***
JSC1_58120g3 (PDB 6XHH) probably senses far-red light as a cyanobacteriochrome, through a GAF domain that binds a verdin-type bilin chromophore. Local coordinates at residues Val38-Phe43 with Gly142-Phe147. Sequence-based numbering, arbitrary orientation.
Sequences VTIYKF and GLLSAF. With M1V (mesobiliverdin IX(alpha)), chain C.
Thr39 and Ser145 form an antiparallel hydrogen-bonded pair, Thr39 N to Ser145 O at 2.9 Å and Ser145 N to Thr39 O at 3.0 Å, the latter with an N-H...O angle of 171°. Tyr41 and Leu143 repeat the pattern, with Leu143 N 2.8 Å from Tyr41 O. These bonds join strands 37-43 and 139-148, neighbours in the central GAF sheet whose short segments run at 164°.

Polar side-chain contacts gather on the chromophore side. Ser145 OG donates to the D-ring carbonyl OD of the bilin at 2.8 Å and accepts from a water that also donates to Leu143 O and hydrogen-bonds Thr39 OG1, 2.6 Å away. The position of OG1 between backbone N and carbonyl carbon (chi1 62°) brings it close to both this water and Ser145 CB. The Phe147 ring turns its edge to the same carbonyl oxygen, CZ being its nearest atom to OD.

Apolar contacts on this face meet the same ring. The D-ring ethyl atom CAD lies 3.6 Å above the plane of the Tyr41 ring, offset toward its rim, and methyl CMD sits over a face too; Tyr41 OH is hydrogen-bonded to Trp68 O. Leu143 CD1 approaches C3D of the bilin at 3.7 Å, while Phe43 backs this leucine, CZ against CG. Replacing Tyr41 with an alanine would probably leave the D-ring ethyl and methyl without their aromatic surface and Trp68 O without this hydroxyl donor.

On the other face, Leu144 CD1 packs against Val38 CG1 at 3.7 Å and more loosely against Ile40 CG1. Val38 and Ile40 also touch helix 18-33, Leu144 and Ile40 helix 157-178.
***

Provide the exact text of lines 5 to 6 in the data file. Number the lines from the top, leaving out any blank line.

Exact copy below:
Apolar contacts on this face meet the same ring. The D-ring ethyl atom CAD lies 3.6 Å above the plane of the Tyr41 ring, offset toward its rim, and methyl CMD sits over a face too; Tyr41 OH is hydrogen-bonded to Trp68 O. Leu143 CD1 approaches C3D of the bilin at 3.7 Å, while Phe43 backs this leucine, CZ against CG. Replacing Tyr41 with an alanine would probably leave the D-ring ethyl and methyl without their aromatic surface and Trp68 O without this hydroxyl donor.

On the other face, Leu144 CD1 packs against Val38 CG1 at 3.7 Å and more loosely against Ile40 CG1. Val38 and Ile40 also touch helix 18-33, Leu144 and Ile40 helix 157-178.